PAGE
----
Small-outcome lead measures allow higher levels of engagement and thinking. They allow for multiple acceptable ways to impact the scoreboard when people/teachers/staff/students/athletes/performers are making commitments in the weekly WIG Session. Examples of small-outcome lead measures include:

  • Elementary Teachers: 80% of the students will achieve a 75% or better on weekly quizzes to improve an academic-growth WIG.
  • High School AP English Teacher: 75% of students will score a 4 or 5 on weekly English essays using the peer-review essay rubric to improve the pass rate on the monthly AP English prep assessments (and, ultimately, the pass rate on the actual AP English exam).
  • Middle School Student: Achieve an average score of 80% or better on daily science “bell ringers” to maintain a 3.5+ GPA.
  • Basketball Players: Get at least 10 offensive rebounds per game for a WIG of earning a top 2 seed in the region tournament.
  • Soccer Players: Make 20 shots on goal per game for a State Championship WIG.
  • School Nurse: 90% of students will return to class within 10 minutes or less to support schoolwide academic-performance WIGs.
  • New-Building Construction Project Team: Achieving weekly project-plan milestones to support the WIG of having the new school building ready for occupancy before Labor Day.
  • Booster Concession Team: Zero stockouts to support “average concession sale per paying fan” WIG.
  • Band Instructor: Each marching-band section will master (score a “5” on the mastery rubric) one movement and one marching “picture” per week.

Remember that small-outcome and leveraged-behavior lead measures need to be sensitive enough to move every week. Many TBTs and schools stall out on WIGs with leads that move less frequently.

 

Mistake 4: Using Scoreboards to Name and Shame

 

In a recent Fast Company article, Brené Brown wrote, “Shame—the intensely painful feeling or experience of believing that we are flawed and therefore unworthy of love and belonging—breeds fear. It crushes our tolerance for vulnerability, thereby killing engagement, innovation, creativity, productivity, and trust.” Administrators, teachers, and staff must be careful in clarifying the intent of scoreboards. The purpose of a scoreboard is to motivate and engage people to step up their performance and find a way to win. The properly designed scoreboard allows students and staff alike to wrestle with performance data and should inspire them to experiment, learn, and share. An administrator or a teacher who uses scoreboard data to embarrass/shame people or pressure them into performing better will find individuals going through the motions and sometimes even rationalizing unethical scorekeeping. Effective scoreboards celebrate progress, point to those whose effectiveness should be replicated, and call attention to those who need assistance and additional support. Those who Keep a Compelling Scoreboard support Carol Dweck’s idea of “growth mindset.” The best performers are accountable to ensure that everyone in the school, classroom, team, or group is winning, even though they may not have figured out how to win “yet!”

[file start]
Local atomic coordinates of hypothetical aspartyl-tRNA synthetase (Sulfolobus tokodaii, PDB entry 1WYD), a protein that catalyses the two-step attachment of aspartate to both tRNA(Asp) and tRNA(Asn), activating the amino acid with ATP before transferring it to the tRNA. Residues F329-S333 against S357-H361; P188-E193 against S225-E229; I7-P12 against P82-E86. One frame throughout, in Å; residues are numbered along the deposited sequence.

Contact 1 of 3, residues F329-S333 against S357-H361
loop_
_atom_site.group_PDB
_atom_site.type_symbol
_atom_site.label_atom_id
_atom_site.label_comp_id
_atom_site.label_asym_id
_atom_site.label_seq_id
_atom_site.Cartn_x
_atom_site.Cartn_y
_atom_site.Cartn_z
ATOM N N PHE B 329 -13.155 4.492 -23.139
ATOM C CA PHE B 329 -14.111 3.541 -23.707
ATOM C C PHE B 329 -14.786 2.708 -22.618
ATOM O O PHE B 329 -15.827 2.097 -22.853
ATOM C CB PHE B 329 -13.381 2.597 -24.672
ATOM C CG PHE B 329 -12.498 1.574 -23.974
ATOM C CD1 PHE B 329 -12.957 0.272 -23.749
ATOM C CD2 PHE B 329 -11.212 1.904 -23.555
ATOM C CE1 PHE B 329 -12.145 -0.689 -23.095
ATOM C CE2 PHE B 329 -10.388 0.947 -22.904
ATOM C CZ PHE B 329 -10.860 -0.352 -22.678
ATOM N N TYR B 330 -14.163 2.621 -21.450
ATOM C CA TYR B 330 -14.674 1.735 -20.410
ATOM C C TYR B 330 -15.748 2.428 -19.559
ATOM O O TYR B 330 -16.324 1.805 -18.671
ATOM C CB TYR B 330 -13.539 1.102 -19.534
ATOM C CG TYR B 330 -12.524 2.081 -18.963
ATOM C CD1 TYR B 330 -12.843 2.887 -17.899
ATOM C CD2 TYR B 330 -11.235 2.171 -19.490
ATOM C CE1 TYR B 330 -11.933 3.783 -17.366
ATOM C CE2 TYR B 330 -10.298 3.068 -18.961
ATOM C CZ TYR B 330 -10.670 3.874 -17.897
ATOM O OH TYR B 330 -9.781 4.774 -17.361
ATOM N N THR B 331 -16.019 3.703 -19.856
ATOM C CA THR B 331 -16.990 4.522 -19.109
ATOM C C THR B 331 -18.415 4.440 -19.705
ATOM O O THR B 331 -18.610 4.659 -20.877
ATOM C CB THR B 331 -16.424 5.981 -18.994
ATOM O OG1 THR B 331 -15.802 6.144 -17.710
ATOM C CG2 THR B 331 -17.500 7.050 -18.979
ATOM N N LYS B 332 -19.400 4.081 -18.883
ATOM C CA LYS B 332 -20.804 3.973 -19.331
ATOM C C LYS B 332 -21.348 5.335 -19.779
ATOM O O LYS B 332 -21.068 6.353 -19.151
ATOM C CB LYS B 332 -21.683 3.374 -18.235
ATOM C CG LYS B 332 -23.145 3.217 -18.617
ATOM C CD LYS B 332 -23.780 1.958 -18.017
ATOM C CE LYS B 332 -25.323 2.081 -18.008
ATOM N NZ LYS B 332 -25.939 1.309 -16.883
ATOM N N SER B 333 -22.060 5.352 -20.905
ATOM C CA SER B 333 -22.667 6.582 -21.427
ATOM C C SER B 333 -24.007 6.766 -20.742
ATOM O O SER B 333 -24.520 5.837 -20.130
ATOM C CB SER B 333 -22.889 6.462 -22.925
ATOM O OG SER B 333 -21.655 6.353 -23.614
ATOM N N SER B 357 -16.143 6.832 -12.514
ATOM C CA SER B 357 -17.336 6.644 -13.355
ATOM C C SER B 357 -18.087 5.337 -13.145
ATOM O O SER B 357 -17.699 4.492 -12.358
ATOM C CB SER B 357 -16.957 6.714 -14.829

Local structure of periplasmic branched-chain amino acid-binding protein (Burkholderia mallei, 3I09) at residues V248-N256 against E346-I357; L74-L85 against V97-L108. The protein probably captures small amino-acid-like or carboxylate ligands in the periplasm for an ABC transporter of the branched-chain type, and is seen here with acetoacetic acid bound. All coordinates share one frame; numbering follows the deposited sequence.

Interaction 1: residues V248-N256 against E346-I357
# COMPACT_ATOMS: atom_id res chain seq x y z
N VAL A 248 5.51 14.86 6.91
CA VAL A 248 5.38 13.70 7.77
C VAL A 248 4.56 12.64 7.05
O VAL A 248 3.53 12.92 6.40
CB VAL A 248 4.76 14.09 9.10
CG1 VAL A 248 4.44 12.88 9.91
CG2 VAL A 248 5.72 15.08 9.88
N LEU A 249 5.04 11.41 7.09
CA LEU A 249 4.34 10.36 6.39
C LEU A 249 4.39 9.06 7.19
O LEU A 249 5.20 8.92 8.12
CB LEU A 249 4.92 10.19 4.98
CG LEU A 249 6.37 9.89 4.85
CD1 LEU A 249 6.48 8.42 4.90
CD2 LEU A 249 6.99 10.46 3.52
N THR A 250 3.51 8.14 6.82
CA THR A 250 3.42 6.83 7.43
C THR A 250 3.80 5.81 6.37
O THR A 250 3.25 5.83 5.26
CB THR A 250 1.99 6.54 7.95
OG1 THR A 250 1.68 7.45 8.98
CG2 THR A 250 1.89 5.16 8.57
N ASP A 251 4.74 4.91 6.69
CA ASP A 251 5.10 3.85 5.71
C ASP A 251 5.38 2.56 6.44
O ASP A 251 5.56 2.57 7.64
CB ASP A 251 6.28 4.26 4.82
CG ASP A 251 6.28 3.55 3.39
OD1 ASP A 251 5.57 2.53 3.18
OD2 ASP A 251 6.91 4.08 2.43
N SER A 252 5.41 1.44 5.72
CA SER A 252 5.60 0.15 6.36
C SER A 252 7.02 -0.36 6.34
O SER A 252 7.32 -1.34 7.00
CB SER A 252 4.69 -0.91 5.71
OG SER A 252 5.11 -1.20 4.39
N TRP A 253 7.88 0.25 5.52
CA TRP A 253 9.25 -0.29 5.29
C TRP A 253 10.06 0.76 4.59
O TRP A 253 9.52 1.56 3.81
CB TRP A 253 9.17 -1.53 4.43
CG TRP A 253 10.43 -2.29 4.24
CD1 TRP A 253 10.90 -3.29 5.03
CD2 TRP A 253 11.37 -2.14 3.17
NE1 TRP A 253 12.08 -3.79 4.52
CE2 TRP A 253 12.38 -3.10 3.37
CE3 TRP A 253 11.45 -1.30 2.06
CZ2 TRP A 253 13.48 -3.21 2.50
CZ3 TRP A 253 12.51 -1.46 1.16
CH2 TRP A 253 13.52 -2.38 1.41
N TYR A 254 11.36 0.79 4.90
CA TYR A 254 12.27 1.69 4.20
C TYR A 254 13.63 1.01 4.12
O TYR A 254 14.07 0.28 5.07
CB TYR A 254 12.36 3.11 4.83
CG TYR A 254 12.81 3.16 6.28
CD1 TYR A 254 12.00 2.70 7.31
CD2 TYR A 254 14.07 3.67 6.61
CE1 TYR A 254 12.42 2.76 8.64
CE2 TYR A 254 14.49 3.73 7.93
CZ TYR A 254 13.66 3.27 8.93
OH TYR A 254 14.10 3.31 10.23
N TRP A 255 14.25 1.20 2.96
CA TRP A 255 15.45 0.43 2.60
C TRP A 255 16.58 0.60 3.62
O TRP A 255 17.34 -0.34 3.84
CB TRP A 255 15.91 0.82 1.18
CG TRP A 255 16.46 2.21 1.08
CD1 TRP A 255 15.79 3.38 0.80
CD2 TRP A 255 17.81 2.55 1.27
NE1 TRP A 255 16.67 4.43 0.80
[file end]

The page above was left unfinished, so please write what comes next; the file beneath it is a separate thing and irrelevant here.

Mistake 5: Getting Accountability All Wrong

 

The traditional view of accountability is that administrators must “hold people accountable.” This mindset is negative, controlling, and drives dependence. School leaders, teachers, and coaches who are serious about improving performance see accountability as a personal choice and the catalyst for growth and improvements in proficiency. The accountability in Discipline 4 is about counting on each other. It’s about team members making personal promises to each other about what they will do to help the team win. To enable this type of accountability, educators must solve the accountability equation: Goal Clarity + Commitment + Cadence = Results. High clarity, combined with commitment, creates “owners” who feel empowered to get stuff done. Low clarity and little commitment lead to drifting, while high clarity with little commitment leads only to compliance.

Commitment happens when the driving forces in a performance situation overcome the restraining forces preventing the behavior change required to make progress. To support the highest levels of commitment, smart educational leaders provide focus and goal clarity; create a “no excuses” weekly rhythm of making and reporting on commitments; ensure educators, support staff, and students create and then maintain scoreboards; and encourage high levels of involvement in determining WIGs and lead measures.

If you’ve been making one or more of these mistakes—STOP! If you know someone else who is blundering in their 4DX implementation or the execution part of Leader in Me, then please share this article with them. If you see things differently or have a perspective to add, please comment to deepen the conversation and help more educators and students get it right.